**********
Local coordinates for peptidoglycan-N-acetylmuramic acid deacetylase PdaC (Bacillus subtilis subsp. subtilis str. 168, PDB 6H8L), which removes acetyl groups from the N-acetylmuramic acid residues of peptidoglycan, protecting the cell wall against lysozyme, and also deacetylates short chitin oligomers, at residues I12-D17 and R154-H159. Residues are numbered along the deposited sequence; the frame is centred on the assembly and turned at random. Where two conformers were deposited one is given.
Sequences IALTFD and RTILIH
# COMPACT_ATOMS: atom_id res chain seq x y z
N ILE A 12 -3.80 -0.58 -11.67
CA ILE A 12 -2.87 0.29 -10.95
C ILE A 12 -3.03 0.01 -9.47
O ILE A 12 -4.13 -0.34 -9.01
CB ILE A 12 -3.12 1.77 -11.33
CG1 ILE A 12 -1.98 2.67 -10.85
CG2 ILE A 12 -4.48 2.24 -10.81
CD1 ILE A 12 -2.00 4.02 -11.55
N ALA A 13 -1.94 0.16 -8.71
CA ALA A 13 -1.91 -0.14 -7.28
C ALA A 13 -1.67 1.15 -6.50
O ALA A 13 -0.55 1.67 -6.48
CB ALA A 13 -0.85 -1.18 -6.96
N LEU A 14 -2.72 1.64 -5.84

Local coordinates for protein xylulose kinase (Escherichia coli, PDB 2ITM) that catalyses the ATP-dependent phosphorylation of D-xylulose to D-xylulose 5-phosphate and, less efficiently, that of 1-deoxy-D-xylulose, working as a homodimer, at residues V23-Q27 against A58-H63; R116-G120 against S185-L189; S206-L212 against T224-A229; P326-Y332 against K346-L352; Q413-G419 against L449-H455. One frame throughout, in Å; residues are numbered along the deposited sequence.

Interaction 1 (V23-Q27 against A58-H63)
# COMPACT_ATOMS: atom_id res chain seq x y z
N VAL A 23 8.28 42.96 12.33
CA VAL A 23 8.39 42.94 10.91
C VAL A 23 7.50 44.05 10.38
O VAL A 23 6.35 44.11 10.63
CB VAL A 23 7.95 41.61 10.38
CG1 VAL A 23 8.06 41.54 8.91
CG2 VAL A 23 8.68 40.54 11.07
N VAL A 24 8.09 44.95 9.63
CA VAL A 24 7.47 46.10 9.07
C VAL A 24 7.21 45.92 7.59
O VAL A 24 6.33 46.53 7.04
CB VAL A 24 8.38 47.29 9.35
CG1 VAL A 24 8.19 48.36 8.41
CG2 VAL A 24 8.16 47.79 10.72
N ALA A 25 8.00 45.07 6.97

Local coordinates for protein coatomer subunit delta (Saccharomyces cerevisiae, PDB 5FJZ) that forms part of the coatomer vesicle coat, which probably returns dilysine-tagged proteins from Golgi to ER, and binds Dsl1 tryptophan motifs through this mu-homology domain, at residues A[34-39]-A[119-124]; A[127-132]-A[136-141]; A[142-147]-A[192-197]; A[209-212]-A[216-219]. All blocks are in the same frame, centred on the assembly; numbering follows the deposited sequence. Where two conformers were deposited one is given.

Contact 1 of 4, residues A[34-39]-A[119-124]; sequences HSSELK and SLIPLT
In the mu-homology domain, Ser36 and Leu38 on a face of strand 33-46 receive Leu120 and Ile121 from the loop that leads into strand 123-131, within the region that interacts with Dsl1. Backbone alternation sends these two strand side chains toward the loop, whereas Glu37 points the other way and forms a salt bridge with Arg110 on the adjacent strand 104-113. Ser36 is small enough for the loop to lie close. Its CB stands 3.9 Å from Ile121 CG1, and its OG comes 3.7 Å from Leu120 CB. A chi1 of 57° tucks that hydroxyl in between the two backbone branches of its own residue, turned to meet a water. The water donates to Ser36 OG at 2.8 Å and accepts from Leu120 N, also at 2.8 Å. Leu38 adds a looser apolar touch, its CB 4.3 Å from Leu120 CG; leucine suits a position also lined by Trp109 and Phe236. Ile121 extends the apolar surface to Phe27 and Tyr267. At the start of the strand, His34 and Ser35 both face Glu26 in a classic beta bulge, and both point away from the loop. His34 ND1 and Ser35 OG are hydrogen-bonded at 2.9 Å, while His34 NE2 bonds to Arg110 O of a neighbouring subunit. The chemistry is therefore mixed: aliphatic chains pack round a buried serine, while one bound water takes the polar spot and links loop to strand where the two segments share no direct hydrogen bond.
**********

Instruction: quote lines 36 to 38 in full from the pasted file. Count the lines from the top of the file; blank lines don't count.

Local coordinates for protein coatomer subunit delta (Saccharomyces cerevisiae, PDB 5FJZ) that forms part of the coatomer vesicle coat, which probably returns dilysine-tagged proteins from Golgi to ER, and binds Dsl1 tryptophan motifs through this mu-homology domain, at residues A[34-39]-A[119-124]; A[127-132]-A[136-141]; A[142-147]-A[192-197]; A[209-212]-A[216-219]. All blocks are in the same frame, centred on the assembly; numbering follows the deposited sequence. Where two conformers were deposited one is given.

Contact 1 of 4, residues A[34-39]-A[119-124]; sequences HSSELK and SLIPLT
In the mu-homology domain, Ser36 and Leu38 on a face of strand 33-46 receive Leu120 and Ile121 from the loop that leads into strand 123-131, within the region that interacts with Dsl1. Backbone alternation sends these two strand side chains toward the loop, whereas Glu37 points the other way and forms a salt bridge with Arg110 on the adjacent strand 104-113. Ser36 is small enough for the loop to lie close. Its CB stands 3.9 Å from Ile121 CG1, and its OG comes 3.7 Å from Leu120 CB. A chi1 of 57° tucks that hydroxyl in between the two backbone branches of its own residue, turned to meet a water. The water donates to Ser36 OG at 2.8 Å and accepts from Leu120 N, also at 2.8 Å. Leu38 adds a looser apolar touch, its CB 4.3 Å from Leu120 CG; leucine suits a position also lined by Trp109 and Phe236. Ile121 extends the apolar surface to Phe27 and Tyr267. At the start of the strand, His34 and Ser35 both face Glu26 in a classic beta bulge, and both point away from the loop. His34 ND1 and Ser35 OG are hydrogen-bonded at 2.9 Å, while His34 NE2 bonds to Arg110 O of a neighbouring subunit. The chemistry is therefore mixed: aliphatic chains pack round a buried serine, while one bound water takes the polar spot and links loop to strand where the two segments share no direct hydrogen bond.